Filming Without a Permit Could Really Cost You

FilmLAFor Communities, For Filmmakers2 Comments

In tough economic times, individuals, families and businesses find ways to slash budgets, streamline and “go without”.  One such risky ploy to save money seems be happening more frequently — production companies “going without” a film permit.  While pinching pennies is prudent, filming without a permit is illegal and can be costly.

It’s been two years now since the Los Angeles Police Department’s film permit enforcement powers were clarified under a revised Special Events Ordinance.  Passed into law in the fall of 2009, the ordinance revised section 41.20 of the Los Angeles Municipal Code (LAMC) to make it a misdemeanor offense for production companies to film without a permit or engage in activities not covered by their permits.

Since the ordinance’s passage, the LAPD’s Contract Services Section Film Unit has made arrests and filed charges against film producers for section 41.20 violations.  As recently as last week, the LAPD unit arrested a filmmaker for such an offense.  In addition to arrest and fine, the LAPD may also confiscate filming equipment until a court hearing — a pricey penalty if that equipment is rented.  Moreover, insurance companies will refuse to pay any claims made for accidents on unpermitted productions, because the activity was illegal.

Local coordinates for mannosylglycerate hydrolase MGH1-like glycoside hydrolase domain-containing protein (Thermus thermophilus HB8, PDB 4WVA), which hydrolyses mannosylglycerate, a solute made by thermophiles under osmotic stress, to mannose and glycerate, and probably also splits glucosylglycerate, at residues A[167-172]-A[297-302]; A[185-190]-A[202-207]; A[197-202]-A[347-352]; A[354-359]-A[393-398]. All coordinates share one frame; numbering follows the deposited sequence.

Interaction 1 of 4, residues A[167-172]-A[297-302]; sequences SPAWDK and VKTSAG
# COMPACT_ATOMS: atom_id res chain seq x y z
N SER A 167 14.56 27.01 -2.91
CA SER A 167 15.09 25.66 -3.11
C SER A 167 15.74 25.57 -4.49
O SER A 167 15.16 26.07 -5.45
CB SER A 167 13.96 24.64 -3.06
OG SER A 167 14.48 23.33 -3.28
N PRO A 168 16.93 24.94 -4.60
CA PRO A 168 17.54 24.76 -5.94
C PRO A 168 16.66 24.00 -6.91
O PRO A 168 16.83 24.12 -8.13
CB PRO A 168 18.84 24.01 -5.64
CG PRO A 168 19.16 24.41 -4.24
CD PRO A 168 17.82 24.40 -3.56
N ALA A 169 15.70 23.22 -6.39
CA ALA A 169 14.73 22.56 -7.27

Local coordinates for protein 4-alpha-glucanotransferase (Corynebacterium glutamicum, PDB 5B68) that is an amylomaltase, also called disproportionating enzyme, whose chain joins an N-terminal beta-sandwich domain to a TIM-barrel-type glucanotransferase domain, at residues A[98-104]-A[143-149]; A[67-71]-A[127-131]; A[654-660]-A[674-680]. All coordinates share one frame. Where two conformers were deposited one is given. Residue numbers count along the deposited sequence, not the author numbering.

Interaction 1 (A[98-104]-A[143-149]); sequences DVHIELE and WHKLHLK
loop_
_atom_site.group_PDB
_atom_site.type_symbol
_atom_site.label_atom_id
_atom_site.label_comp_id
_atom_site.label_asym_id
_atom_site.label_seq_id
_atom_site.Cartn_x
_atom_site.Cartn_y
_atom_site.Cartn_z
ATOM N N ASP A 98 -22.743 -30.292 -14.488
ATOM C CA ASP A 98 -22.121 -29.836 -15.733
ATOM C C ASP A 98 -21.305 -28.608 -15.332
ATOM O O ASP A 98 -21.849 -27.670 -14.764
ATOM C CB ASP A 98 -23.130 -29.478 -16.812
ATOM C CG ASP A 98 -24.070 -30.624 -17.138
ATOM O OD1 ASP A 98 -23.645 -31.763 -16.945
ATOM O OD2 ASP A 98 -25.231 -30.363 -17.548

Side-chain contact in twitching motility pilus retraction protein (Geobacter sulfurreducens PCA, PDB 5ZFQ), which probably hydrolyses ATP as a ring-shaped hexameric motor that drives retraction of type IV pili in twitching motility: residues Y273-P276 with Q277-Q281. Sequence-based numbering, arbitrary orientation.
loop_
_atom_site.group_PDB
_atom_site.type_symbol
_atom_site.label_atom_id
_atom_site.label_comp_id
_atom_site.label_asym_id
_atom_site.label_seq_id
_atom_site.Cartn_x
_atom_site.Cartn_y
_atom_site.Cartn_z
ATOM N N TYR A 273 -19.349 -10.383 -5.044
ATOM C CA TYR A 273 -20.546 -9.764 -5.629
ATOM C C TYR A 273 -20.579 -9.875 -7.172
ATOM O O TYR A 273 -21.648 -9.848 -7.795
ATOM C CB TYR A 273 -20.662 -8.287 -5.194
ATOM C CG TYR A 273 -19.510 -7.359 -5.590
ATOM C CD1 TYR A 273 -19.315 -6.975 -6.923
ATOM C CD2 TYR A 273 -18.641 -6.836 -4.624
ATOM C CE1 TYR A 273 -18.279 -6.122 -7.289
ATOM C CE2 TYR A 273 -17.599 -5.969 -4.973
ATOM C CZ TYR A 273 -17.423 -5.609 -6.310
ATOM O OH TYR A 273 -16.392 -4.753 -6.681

Balancing the needs of filmmakers with those of the community hosting on-location production is tricky.  Filming without a permit causes unnecessary grief for local communities because it circumvents basic neighborhood protections established through the permit.  With no advance Notice of Filming given to residents (and merchants), community members are unable to share any concerns about filming before it happens.

Many of us are passionate about keeping film production local and work to become as film friendly as possible.  This, however, does not mean we should look the other way when film productions shoot illegally out of a desire to keep the industry here.  Failing to hold the industry to its professional obligations to neighborhoods is not in the industry’s long-term interest.  If we can’t protect neighborhoods, we can’t keep them available for future generations of filmmakers.

If you encounter unpermitted filming activity, please call FilmL.A. immediately.

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